In an attempt to write more about music, as well as to listen to a wider variety, I am going to aim to publish a handful of blogs a week on concerts I’ve attended or CDs/pieces that I’ve listened to. Mostly this is going to be music from the western art music tradition, what people would generally call ‘classical’, but I’m also out to surprise myself. Some works will be new to me (and probably to most people), so will not. For more common pieces, I’ll aim to review a specific recording, but with the more obscure repertoire I will focus on the piece itself. To start with, I’m setting myself the project of listening through all of ABC’s Classic FM’s ‘Top 100 20th Century’ list, which was voted on and compiled in 2011. Here goes!

Something of a jarring start to a ’20th century’ listening list, this opera is based on the visit of American president Richard Nixon to China in 1972. The action follows the footsteps of President and Mrs Nixon, along with Henry Kissinger, through the several days they spend as guests of Mao Tse-tung and his wife Chiang Ch’ing. Scene changes are rapid, and through the course of a banquet, visits and a ballet performance, each of the four main characters contemplates themselves and the world they have sought to achieve.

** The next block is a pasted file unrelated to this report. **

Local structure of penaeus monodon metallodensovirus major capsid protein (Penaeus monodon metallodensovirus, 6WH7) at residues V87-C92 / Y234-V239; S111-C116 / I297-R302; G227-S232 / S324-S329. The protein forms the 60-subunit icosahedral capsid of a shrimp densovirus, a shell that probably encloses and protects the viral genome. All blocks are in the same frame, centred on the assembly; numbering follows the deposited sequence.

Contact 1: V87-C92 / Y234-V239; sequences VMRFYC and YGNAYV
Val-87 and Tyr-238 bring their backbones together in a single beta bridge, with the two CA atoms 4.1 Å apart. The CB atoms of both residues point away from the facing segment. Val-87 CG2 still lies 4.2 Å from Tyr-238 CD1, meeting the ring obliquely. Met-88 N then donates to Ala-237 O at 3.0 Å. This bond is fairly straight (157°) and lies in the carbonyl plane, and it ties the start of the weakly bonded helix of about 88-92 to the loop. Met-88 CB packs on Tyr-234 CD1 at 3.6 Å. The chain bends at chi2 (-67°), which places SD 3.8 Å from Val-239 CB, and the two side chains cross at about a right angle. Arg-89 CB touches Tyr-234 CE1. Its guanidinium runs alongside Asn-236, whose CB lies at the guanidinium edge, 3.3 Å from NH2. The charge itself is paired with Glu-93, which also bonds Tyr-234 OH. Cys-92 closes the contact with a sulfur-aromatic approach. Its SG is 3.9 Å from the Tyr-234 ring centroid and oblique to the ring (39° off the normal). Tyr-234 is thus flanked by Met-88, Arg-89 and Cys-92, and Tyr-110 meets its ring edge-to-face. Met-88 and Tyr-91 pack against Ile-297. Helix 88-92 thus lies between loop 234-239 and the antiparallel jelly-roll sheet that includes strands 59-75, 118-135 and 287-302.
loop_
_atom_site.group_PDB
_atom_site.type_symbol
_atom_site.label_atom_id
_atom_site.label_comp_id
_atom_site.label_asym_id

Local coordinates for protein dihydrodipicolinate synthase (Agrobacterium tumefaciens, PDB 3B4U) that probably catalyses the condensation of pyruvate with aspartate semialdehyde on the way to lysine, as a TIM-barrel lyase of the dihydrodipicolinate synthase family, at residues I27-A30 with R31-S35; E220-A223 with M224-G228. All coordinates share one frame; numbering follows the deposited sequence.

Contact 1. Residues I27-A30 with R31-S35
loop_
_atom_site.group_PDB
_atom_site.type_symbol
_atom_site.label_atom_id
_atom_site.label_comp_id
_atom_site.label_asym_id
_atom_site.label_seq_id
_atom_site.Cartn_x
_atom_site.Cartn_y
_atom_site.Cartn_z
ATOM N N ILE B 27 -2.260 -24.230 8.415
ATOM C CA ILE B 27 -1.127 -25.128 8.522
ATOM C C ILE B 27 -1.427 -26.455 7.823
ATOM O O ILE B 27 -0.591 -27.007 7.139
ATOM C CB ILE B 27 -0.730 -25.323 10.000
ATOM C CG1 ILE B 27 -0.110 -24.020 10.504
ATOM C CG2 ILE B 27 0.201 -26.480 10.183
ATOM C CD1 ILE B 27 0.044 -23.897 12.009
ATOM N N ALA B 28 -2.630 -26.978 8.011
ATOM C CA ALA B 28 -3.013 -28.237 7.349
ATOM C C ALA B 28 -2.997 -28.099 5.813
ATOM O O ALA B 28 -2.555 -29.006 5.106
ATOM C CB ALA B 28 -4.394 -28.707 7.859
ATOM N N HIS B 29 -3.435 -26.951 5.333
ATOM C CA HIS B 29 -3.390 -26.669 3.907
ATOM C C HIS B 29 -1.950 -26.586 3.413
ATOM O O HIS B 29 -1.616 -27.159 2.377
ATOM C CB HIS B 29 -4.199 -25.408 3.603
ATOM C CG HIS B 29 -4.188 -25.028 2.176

Premiered in 1978 by the Houston Grand Opera, Nixon in China was John Adams’s first foray into the genre. With the libretto of Alice Goodman (with whom Adams later collaborated on The Death of Klinghoffer), this work is both close to and far from Adam’s usual minimalist style. Isolated sections do often display a preference for repetition of figures and chords, but the overall effect is one of gradually shifting tension as sequences build and then are dissipated or usurped.

Far from being overly wound up with the politics of the situation, the opera’s success is that it paints the characters in entirely human lights, allowing the audience to laugh even as they grow to understand what drove them. While the edginess of dialogue can sometimes border on irritating, by far the best scenes are those exploring the characters’ inner worlds.

Listening to this work would certainly benefit from having a copy of the libretto handy, or indeed from finding videos of some of the key scenes. However, armed with just a little background knowledge, the opera is an intriguing and at times intensely rewarding listen.